McDonald’s investigating whether former CEO covered others’ problems

The company said that Steve Easterbrook destroyed evidence of the extent of his behavior before his ouster last year.
Photograph: Shutterstock

McDonald’s investigation of its former CEO has reportedly uncovered more than just his relationships with employees.

The Chicago-based burger giant’s investigation of Steve Easterbrook also involves an allegation that he covered up other employees’ inappropriate behavior. Bloomberg first reported about the allegation, saying that McDonald's is working with a law firm to investigate the matter.

McDonald’s also conducted a review of its human resources department, which began in April following the hiring of Heidi Capozzi as chief people officer, company executives told Restaurant Business. Capozzi replaced David Fairhurst, who was ousted from McDonald’s the day after Easterbrook was fired.

“In July of this year, the board was made aware of new allegations regarding additional misconduct by the company’s former CEO,” McDonald’s Chairman said in a statement. “As it did last fall, the board took immediate steps to investigate those allegations with the help of outside counsel. Based on that investigation, it became clear that the company’s former CEO had lied and destroyed evidence regarding the extent of his inappropriate behavior.

“The board unanimously determined to take action equivalent to effectively terminating him for cause and send a clear signal to shareholders and the broader McDonald’s community that his misconduct, which clearly deviated from McDonald’s values, must not be ignored.”

The allegation comes on top of McDonald’s discovery that Easterbrook had three additional sexual relationships with employees that he didn’t inform the company about before he was fired last year after the discovery of another relationship that was deemed consensual.

McDonald’s this month sued Easterbrook, seeking to claw back stock options and other bonuses he was allowed to keep as part of a severance payment provided with his separation agreement. The severance payments are worth at least $42 million.

Easterbrook in a response denied that McDonald’s did not know he had multiple relationships, saying the information was all on the company’s email servers at the time, which should have been seen during the initial investigation.

The incident has led to a significant change at McDonald’s corporate offices, with Chris Kempczinski the company’s new CEO and several other executives taking roles with the company. That includes Capozzi, a former Boeing executive who has taken several actions following a review of the company’s human resources department.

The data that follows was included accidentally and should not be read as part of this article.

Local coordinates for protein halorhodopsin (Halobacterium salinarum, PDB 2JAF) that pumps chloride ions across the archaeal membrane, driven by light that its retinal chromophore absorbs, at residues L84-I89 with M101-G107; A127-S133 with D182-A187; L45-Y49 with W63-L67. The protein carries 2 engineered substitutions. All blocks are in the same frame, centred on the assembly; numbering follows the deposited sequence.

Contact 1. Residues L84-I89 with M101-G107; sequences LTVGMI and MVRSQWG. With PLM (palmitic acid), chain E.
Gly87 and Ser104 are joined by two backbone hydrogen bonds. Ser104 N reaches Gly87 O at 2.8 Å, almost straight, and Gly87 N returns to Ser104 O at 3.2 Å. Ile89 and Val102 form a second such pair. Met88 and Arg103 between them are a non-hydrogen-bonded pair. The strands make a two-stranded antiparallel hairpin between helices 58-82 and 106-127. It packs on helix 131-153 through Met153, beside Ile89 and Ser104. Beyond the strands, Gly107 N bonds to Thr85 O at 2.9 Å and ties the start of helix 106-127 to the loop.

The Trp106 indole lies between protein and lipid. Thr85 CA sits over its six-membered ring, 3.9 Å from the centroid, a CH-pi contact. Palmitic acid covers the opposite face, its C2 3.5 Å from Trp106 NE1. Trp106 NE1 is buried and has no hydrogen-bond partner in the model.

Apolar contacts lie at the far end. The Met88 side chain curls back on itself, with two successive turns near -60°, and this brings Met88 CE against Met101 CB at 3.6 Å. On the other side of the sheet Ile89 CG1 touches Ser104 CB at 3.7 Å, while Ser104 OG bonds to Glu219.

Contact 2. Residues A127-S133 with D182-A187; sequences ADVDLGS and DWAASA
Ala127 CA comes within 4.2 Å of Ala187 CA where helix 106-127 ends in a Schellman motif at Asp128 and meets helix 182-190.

That includes a cultural assessment, including surveys and listening sessions with employees that ask for feedback on “blind spots” around the company’s values. The company is also reviewing how employees are hired, how performance is evaluated, and how employee concerns are raised and investigated.

Shortly after Easterbrook was ousted, reported surfaced of a party culture in which the company’s executives mingled with employees. McDonald’s own lawsuit said the company found dozens of photos of nude women on Easterbrook’s email, including some of company employees.

Just 10 days before that lawsuit was filed, however, the company held a virtual, global meeting in which Kempczinski revealed numerous corporate values that would drive the company’s actions. Those values include focusing on inclusion and doing “the right thing.”

“The Board will follow the facts wherever they may lead,” the company said in a statement. “Our board and CEO are committed to leading with integrity. Since being appointed CEO in November, Chris has installed a new chief people officer, announced refreshed values with input from employees around the world, and has committed to making these values part of everything we do. We will continue to make changes, where necessary, to support all parts of our organization.”

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